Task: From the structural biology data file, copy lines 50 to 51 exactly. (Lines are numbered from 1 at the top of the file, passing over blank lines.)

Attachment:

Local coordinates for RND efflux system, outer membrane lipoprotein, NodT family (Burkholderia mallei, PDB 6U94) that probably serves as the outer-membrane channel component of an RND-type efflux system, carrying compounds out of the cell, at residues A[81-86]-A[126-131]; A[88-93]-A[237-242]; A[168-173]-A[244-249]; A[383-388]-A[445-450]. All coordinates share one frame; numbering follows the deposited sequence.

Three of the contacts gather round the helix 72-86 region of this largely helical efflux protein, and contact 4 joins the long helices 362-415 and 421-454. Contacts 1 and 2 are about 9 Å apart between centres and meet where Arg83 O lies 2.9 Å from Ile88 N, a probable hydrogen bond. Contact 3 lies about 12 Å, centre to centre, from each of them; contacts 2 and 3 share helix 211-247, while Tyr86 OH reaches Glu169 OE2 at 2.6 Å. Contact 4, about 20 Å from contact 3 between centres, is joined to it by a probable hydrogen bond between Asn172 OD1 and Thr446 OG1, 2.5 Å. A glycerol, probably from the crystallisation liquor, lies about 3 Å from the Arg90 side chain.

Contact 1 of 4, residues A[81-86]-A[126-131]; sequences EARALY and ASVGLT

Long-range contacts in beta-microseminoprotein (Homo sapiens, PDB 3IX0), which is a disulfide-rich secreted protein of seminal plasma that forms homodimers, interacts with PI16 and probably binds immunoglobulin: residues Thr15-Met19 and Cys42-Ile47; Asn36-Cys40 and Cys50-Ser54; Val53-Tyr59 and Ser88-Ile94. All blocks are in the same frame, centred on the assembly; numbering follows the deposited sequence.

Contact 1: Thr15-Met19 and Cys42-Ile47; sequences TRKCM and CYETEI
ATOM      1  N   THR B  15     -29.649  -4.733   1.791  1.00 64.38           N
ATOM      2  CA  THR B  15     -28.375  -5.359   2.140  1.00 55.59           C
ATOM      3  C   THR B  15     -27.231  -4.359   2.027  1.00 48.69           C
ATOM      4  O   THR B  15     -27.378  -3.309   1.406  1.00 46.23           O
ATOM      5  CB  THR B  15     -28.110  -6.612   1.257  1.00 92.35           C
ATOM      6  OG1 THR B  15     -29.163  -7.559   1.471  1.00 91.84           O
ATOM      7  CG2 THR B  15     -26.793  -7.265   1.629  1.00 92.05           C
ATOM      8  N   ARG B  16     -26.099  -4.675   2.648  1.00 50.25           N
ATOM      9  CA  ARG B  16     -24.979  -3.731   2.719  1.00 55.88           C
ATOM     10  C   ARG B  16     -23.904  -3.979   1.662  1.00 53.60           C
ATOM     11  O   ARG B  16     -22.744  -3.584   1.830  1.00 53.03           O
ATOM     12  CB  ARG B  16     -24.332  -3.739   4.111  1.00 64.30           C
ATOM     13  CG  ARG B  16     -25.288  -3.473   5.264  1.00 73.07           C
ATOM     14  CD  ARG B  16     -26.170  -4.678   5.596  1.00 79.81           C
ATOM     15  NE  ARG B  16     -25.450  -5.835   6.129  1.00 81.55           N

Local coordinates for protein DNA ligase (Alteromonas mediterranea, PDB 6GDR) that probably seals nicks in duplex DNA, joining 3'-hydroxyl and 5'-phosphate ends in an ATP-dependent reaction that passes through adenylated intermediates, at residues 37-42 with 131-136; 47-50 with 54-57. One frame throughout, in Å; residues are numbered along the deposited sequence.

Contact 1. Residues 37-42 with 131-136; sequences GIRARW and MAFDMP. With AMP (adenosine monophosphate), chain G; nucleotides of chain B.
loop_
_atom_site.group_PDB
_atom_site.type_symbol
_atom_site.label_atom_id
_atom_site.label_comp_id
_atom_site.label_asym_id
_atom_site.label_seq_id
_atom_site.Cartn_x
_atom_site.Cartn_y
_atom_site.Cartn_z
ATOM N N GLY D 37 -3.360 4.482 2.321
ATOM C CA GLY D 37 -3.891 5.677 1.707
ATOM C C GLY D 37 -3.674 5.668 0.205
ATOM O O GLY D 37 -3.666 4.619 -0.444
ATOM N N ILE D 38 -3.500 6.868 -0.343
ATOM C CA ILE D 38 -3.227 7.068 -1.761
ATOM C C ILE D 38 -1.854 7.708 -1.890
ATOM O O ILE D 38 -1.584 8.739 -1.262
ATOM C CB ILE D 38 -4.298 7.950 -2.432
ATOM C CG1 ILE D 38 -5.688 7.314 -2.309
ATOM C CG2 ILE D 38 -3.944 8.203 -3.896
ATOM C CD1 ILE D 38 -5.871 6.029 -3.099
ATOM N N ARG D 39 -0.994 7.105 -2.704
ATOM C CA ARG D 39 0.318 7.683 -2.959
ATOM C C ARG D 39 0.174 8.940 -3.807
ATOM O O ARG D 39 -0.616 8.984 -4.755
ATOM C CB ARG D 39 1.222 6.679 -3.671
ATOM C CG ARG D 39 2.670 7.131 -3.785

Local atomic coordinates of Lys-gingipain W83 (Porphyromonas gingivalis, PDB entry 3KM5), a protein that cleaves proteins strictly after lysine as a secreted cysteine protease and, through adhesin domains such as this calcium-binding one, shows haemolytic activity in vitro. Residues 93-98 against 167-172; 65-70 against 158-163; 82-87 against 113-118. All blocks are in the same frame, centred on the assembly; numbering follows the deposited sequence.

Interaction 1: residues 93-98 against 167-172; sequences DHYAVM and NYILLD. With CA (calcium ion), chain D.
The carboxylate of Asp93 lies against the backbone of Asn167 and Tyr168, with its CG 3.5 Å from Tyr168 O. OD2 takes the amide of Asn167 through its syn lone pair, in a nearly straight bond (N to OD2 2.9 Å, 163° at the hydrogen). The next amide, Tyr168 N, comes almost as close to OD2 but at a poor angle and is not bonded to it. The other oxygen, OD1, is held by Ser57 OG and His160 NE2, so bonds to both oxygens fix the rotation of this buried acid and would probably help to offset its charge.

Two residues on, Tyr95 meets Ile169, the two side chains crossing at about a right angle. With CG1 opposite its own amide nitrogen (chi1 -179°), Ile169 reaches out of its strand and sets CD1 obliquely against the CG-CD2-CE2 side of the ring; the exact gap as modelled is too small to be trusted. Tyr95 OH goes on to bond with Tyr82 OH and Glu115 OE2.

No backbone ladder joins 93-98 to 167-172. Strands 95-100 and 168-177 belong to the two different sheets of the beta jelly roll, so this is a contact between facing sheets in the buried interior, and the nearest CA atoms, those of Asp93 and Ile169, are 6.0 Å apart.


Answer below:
ATOM C CG ARG D 39 2.670 7.131 -3.785

Local atomic coordinates of Lys-gingipain W83 (Porphyromonas gingivalis, PDB entry 3KM5), a protein that cleaves proteins strictly after lysine as a secreted cysteine protease and, through adhesin domains such as this calcium-binding one, shows haemolytic activity in vitro. Residues 93-98 against 167-172; 65-70 against 158-163; 82-87 against 113-118. All blocks are in the same frame, centred on the assembly; numbering follows the deposited sequence.